(bears the name of early Dutch botanists). Also written Commelyna. Commelinaceae. Day-Flower. Perennial or annual herbs, of which a very few are cultivated in the open or under glass for their interesting flowers.

Upright, spreading or procumbent, usually more or less succulent, often rooting at the joints: leaves alternate, sessile or short-petioled, clasping the stem, a If. subtending the sessile flower-cluster and forming a clasping folded spathe: flowers opening for a day, mostly blue (varying to white and rose), irregular; outer perianth parts (calyx) 3, colored, 2 of them somewhat united; inner parts (petals) 3, one of them small and 2 broad and with long claws; stamens usually 6, but only 3 of them fertile; filaments not hairy: fruit a 2-3-celled caps, on a recurved pedicel. - Nearly or quite 100 species, in warm regions around the globe, a few of them reaching cool-temperate climates. The cult, species are perennials. The hothouse species appear not to be offered in this country or to be much cultivated Allied to Trades-cantia and Zebrina.

Commelinas are mostly of easy culture, thriving well in any light rich soil. The evergreen stove and greenhouse species are readily propagated in March or April by cuttings inserted in an ordinary propagating-bed and kept close for a few days, while the tuberous-rooted half-hardy herbaceous species may be propagated either by division of the tubers or by seeds sown in a frame early in April and afterwards transplanting the seedlings in the herbaceous border. In the fall, they should be lifted and the tubers stored away in the same manner as dahlias. Of the tuberous-rooted species, C. coeles-tis is perhaps the best, its bright blue flowers being very effective, especially when planted in . masses. (Edward J. Canning.)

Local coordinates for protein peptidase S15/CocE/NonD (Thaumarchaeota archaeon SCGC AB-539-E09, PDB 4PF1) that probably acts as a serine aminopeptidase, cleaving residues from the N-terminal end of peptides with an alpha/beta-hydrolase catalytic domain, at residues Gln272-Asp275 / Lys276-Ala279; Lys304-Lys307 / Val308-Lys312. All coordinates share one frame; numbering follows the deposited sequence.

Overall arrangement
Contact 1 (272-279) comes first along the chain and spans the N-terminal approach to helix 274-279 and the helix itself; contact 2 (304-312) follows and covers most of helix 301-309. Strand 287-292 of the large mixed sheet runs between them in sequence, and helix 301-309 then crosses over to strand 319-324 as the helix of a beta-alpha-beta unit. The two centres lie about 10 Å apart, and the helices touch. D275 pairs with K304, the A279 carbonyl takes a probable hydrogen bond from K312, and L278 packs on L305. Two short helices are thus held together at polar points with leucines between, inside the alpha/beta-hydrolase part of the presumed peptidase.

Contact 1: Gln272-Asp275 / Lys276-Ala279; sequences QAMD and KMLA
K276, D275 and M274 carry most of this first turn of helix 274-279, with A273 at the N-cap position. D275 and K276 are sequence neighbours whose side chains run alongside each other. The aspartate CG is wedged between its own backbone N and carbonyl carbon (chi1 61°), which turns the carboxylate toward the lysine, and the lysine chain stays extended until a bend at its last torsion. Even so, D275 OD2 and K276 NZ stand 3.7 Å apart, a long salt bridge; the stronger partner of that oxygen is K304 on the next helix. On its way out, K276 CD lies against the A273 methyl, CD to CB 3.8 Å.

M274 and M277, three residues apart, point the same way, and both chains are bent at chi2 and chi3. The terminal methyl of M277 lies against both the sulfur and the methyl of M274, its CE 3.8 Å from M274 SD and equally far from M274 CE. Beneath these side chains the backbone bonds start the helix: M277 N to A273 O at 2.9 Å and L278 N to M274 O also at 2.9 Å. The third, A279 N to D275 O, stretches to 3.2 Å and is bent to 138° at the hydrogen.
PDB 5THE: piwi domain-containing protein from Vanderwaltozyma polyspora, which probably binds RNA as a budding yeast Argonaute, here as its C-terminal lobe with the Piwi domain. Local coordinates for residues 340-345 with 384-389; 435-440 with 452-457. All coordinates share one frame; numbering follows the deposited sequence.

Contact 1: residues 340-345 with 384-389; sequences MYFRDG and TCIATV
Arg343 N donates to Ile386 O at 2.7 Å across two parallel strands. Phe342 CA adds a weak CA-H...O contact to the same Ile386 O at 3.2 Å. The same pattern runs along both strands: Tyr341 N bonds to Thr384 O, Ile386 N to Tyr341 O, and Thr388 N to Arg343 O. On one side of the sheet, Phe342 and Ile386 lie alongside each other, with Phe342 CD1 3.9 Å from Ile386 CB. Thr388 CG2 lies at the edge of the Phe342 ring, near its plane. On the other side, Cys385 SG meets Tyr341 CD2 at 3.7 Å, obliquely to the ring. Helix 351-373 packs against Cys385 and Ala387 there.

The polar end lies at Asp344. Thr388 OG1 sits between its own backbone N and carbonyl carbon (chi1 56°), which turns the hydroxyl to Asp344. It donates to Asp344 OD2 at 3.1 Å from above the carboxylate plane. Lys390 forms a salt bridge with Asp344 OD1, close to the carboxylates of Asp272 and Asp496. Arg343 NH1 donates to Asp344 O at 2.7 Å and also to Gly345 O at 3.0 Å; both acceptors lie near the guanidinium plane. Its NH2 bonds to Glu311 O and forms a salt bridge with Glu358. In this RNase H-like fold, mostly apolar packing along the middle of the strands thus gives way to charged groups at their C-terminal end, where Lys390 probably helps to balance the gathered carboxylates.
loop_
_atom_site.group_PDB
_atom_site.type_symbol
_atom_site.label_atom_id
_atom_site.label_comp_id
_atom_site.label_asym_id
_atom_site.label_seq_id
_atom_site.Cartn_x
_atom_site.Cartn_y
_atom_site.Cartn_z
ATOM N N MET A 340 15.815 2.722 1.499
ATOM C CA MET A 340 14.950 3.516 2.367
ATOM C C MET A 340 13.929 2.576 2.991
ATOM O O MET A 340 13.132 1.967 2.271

A. Plant hardy in the open.


Linn. (C. Sellowii, Walp. C. Sellowiana, Schlecht.). Creeping, rooting at the joints, glabrous or practically so: leaves lanceolate to ovate-lanceolate, acute or acuminate, the leaf - sheaths often ciliate: spathe-leaf acute or acuminate, broad at base, petioled: flowers few in each cluster, 1/2in. or less across, blue: caps. 3-celled and 5-seeded. N. J. southward and widely dispersed in other parts of the world. - Sometimes offered as an outdoor plant. A rose-colored form is reported.


Linn. Much like the last and often confused with it: more erect and less rooting at joints: flowers larger: caps. 2-celled and 4-seeded. N. Y. southward, and widely distributed; perhaps an introduced from Asia.

aa. Plant tender or only half-hardy.


Linn. Diffuse and branching, from a tuberous root: leaves narrow-lanceolate, 2-3 in. long: spathe-leaf cordate-ovate to lanceolate, conduplicate, more or less hairy; sheaths pubescent: flowers rich blue. Mts. of Mex. - The plant sold under this name is recommended as a free-flowering border plant in England, the tubers to be lifted in autumn and stored in dry sand for the winter.


Willd. Fig. 1042. Erect, root more or less tuberous, 10-18 in. high, branching, with clasping, long, broad-lanceolate pointed leaves and blue flowers (2-l0 together) on elongating axillary pubescent peduncles: spathe-leaf ovate, folded; sheaths ciliate. Mts. of Mex. - Runs into several forms. variety alba, Hort., has white flowers variety variegata, Hort., has flowers blue and white. C. coelestis is a half-hardy plant, in the N. requiring protection of a greenhouse, although it may be planted out. Prop, by seed, cuttings and tubers.

Commelina coelestis.

Fig. 1042. Commelina coelestis.

L. H. B